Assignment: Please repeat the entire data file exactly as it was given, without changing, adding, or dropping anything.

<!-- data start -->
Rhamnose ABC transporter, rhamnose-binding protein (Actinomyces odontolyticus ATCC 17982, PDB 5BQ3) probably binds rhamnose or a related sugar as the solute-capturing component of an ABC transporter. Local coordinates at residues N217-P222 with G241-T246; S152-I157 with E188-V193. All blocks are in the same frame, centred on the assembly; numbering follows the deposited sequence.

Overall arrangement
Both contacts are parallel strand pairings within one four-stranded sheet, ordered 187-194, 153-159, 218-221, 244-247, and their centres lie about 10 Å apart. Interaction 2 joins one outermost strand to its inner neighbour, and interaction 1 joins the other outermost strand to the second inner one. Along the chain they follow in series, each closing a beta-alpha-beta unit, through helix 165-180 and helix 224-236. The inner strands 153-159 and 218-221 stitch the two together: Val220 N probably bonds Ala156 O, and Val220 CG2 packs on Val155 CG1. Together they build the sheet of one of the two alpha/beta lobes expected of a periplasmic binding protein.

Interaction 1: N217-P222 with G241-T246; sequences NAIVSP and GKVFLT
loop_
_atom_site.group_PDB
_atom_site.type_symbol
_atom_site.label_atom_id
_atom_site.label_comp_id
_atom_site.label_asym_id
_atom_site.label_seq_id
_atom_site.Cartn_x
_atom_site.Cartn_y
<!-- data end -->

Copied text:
Rhamnose ABC transporter, rhamnose-binding protein (Actinomyces odontolyticus ATCC 17982, PDB 5BQ3) probably binds rhamnose or a related sugar as the solute-capturing component of an ABC transporter. Local coordinates at residues N217-P222 with G241-T246; S152-I157 with E188-V193. All blocks are in the same frame, centred on the assembly; numbering follows the deposited sequence.

Overall arrangement
Both contacts are parallel strand pairings within one four-stranded sheet, ordered 187-194, 153-159, 218-221, 244-247, and their centres lie about 10 Å apart. Interaction 2 joins one outermost strand to its inner neighbour, and interaction 1 joins the other outermost strand to the second inner one. Along the chain they follow in series, each closing a beta-alpha-beta unit, through helix 165-180 and helix 224-236. The inner strands 153-159 and 218-221 stitch the two together: Val220 N probably bonds Ala156 O, and Val220 CG2 packs on Val155 CG1. Together they build the sheet of one of the two alpha/beta lobes expected of a periplasmic binding protein.

Interaction 1: N217-P222 with G241-T246; sequences NAIVSP and GKVFLT
loop_
_atom_site.group_PDB
_atom_site.type_symbol
_atom_site.label_atom_id
_atom_site.label_comp_id
_atom_site.label_asym_id
_atom_site.label_seq_id
_atom_site.Cartn_x
_atom_site.Cartn_y